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NEW MUSIC: DIRTY DIRTY

Image Credit Allisha Good

Seattle fuzz-rock duo Dirty Dirty is founding member Ian Forrester [Ever So Android] on Bass-6 and vocals, with Drew Shreve [Seeds Of Venus, Rabbit Wilde] on drums and the dudes are getting ready to release their brand new EP, Deadline.

Title track, ‘Deadline’, spotlights the gritty and bombastic tone that blankets the bands music. This psychedelic fuzz-rock project is aged in the dark winters of the Pacific Northwest with a solid foundation of thick, distorted guitars, howling melodies and distinctive grooves.  The pair has earned a reputation as an enthralling, magnetic live band.  Slinky, powerful and seductive, the band employs a stripped down instrumentation to create a lush and richly sonic wall of sound. 

Dirty Dirty recalls the melodic stoner-rock vibes of Queens Of The Stone Age with the power-punch of bands like The Dead Weather and Death From Above 1979.  The duo are dance-punk at it’s finest.

The band is set to release Deadline Saturday, June 3rd at the High Dive. Local indie rockers Asterhouse and Devils Hunt Me Down share the night for a double release party.

I had the chance recently to chat with with Dirty Dirty about their new EP, Seattle social experiments, the origin of the band name, before show rituals and action figures.

the mixtape: What are you doing right now besides answering this question?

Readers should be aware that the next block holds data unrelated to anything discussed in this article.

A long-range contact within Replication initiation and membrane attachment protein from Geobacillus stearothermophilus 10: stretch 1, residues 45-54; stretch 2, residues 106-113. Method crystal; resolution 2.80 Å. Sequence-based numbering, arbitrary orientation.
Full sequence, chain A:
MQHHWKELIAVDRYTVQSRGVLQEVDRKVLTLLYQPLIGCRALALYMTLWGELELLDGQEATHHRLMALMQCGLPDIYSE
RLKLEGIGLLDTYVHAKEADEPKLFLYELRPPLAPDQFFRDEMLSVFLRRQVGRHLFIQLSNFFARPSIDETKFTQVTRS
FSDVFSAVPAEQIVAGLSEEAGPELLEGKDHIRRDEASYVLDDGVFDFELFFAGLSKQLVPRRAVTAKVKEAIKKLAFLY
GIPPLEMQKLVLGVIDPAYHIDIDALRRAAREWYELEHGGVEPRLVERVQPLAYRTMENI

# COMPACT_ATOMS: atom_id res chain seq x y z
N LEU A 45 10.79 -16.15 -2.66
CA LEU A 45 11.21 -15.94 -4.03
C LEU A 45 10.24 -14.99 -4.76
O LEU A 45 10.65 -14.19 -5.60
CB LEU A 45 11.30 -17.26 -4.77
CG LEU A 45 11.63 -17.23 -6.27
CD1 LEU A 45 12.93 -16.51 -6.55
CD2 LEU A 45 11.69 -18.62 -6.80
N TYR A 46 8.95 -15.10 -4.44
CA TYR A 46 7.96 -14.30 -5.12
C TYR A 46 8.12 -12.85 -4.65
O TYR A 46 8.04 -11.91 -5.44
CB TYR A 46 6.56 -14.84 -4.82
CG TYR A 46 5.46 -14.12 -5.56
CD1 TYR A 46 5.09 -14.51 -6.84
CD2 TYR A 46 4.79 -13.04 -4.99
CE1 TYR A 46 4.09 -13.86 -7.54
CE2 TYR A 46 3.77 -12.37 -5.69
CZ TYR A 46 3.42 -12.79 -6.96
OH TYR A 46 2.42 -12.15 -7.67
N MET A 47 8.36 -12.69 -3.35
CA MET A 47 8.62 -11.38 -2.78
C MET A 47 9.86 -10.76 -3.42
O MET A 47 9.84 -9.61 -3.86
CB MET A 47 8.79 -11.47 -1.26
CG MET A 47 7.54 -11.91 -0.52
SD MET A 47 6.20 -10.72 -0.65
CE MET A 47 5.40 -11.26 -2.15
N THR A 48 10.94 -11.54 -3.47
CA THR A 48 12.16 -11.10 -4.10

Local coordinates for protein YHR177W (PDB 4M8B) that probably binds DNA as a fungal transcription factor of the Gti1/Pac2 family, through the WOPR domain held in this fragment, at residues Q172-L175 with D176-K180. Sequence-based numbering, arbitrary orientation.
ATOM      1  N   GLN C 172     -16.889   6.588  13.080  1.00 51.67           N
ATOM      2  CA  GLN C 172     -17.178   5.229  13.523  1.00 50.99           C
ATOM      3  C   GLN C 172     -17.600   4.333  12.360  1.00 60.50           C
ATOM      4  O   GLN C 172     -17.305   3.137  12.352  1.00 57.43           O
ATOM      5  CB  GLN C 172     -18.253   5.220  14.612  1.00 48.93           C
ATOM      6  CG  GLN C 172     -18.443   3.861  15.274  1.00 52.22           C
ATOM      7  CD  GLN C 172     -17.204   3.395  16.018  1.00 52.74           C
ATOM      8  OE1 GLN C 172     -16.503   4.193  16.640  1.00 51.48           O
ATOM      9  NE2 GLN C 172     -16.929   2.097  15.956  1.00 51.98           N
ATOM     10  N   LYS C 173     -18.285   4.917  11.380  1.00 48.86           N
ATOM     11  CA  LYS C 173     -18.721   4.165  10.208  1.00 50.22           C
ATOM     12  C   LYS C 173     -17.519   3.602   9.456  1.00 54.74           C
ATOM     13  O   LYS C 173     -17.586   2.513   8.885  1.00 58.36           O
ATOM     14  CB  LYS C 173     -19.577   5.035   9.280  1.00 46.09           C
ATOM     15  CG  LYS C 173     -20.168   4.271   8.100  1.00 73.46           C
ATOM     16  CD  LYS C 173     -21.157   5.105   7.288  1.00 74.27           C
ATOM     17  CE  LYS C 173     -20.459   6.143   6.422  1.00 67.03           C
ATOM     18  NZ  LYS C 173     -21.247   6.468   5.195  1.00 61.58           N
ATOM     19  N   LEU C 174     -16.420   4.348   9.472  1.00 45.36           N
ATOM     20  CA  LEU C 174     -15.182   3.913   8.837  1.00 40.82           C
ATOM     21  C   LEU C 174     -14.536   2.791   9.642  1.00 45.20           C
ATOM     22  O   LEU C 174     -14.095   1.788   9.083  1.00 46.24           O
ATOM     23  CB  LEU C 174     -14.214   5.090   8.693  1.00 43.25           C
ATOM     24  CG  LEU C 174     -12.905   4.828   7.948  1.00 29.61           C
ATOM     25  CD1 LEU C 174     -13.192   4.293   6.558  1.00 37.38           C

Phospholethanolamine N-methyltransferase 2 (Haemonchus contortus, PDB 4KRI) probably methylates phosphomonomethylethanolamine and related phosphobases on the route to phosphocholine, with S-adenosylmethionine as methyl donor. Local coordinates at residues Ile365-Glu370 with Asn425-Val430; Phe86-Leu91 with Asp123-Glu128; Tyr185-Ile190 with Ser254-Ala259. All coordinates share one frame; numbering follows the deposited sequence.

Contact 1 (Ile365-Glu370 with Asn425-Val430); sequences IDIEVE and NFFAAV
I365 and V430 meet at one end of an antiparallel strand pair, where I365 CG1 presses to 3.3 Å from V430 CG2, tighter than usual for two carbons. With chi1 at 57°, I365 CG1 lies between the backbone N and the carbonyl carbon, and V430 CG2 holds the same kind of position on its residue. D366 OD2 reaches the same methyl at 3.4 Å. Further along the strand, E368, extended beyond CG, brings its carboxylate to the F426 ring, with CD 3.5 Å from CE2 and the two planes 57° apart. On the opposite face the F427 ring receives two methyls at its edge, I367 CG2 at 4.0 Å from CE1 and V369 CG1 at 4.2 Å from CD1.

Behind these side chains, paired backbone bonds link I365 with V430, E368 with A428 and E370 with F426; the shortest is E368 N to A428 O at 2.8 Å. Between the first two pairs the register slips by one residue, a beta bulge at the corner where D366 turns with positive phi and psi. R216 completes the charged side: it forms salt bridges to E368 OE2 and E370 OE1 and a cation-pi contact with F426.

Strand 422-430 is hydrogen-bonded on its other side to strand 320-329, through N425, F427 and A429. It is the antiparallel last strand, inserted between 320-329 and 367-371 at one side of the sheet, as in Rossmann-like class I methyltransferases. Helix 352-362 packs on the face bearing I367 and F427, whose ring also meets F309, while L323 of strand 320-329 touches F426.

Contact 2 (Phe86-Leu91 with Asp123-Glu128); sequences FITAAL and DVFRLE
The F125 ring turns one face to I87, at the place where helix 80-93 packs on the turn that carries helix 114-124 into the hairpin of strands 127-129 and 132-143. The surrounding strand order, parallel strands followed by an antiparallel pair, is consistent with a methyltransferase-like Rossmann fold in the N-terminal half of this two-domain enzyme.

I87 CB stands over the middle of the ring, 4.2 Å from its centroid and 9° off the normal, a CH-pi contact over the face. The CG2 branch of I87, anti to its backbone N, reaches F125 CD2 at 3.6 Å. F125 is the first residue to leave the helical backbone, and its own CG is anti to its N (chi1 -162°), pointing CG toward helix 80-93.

Dirty Dirty: We just sat down at our rehearsal space in Belltown to work on some new songs. Got some chips and a kombucha.

tm: Give me a bit of the history of Dirty Dirty and how you came up with your band name.

DD:
Ian: The band name isn’t a very cool story. Three years ago in September I started the band with a different drummer, Ian Harper. Once the question of our sound came up in a conversation between us and Drew Murray (Ever So Android) I replied “it’s kinda just dirty rock n roll”. There were two us is, we were both named Ian. Dirty Dirty just had a ring to it and from there we could make it whatever we wanted.

tm: On your Instagram feed, you describe the page as “Seattle based music and social experiments”.  Where do the social experiments come in?

DD:
Ian: I feel like promoting our shows is like a social experiment half the time at least. A lot is done over Facebook and suddenly my friendships start to become business data. Haha! Putting yourself out there in general is always somewhat of a social experiment. “How will people react?” kinda stuff. I know how it feels to hold parts of my identity back and I think it helps to figure out who I am and who my good friends are if I just put it out there more. Like when I get to yell into a mic with some drums every once in a while.

tm: For there only being two of you in the band, you have very a full, rocking sound. What’s the biggest challenge in having only two members creating?

DD:
Ian: Developing a rounded pallet of sound. Not all at once but writing a collection of songs that don’t all feel the same. We can only do so much at once if we want to continue to do everything live without introducing tracks.

Drew: As a drummer, it presents a unique challenge, normally my main role in the band is playing the groove and leaving space for the lead instruments…in this band I AM one of the leads. That freedom is great but can become its own trap. “Restrained Overplaying” is a challenge sometimes. haha